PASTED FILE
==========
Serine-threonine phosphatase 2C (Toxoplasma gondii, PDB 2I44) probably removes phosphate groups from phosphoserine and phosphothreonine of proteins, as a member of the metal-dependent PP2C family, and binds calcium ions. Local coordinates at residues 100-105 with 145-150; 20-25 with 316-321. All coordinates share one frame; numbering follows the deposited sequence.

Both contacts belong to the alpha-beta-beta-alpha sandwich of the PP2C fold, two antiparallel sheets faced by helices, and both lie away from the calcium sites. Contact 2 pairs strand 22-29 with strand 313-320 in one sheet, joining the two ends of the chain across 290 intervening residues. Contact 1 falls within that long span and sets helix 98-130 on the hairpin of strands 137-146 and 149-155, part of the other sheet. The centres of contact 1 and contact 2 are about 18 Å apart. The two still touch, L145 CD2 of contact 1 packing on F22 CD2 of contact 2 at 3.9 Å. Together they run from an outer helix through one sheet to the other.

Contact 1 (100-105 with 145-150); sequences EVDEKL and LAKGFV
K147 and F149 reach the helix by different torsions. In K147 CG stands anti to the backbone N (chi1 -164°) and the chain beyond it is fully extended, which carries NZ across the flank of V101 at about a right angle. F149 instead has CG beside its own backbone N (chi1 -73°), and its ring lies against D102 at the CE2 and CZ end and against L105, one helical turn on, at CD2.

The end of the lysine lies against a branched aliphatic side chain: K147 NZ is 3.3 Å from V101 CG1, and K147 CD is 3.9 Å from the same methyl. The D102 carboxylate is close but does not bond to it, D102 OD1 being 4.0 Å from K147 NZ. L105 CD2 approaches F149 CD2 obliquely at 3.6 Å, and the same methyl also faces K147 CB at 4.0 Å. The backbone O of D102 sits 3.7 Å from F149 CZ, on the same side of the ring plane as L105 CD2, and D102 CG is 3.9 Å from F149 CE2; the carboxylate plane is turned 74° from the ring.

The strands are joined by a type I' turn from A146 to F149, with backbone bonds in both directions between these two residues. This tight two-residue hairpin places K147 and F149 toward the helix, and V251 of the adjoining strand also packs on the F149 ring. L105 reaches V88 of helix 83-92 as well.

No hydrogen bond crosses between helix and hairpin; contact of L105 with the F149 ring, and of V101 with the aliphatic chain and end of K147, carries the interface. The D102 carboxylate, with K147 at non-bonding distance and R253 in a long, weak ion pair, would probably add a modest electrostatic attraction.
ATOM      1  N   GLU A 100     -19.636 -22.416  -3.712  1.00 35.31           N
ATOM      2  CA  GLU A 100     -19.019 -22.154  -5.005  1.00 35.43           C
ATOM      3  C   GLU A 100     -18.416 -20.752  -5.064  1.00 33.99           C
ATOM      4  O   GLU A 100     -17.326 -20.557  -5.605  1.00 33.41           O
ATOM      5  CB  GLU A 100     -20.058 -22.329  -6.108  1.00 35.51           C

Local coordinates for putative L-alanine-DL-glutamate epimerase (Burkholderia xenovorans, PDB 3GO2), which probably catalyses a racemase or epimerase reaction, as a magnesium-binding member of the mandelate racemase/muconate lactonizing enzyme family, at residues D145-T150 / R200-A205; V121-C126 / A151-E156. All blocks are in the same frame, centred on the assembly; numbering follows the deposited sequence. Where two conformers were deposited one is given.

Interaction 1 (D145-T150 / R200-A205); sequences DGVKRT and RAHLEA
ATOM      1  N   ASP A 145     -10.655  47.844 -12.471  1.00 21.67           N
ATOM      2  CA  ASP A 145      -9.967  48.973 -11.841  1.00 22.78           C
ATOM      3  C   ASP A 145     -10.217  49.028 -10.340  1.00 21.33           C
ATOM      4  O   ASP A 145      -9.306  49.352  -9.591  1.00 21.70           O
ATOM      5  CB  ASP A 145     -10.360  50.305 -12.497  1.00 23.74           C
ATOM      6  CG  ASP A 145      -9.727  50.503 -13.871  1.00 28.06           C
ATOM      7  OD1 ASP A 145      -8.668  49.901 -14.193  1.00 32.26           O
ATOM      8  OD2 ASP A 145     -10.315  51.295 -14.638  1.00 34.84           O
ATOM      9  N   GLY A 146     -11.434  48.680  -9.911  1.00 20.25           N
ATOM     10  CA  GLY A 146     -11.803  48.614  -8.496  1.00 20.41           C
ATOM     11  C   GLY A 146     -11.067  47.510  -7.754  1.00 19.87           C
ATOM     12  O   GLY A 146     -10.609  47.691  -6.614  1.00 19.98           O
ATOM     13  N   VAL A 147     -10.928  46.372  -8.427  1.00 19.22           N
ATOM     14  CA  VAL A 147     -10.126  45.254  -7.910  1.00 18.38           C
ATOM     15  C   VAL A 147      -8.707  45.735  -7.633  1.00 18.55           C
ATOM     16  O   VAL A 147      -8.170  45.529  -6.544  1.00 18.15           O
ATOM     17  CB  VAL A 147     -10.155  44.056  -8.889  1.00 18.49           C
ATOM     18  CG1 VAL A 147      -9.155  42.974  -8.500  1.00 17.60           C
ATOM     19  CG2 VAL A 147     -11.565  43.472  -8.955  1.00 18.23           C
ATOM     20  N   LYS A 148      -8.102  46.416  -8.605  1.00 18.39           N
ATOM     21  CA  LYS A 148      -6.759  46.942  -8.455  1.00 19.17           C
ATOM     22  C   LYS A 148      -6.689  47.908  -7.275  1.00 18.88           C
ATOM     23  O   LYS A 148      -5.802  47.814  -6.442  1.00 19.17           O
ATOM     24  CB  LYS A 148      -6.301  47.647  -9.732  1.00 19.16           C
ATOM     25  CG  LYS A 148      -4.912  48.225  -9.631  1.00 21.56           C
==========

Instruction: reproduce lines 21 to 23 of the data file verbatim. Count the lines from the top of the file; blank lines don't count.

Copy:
ATOM      7  OD1 ASP A 145      -8.668  49.901 -14.193  1.00 32.26           O
ATOM      8  OD2 ASP A 145     -10.315  51.295 -14.638  1.00 34.84           O
ATOM      9  N   GLY A 146     -11.434  48.680  -9.911  1.00 20.25           N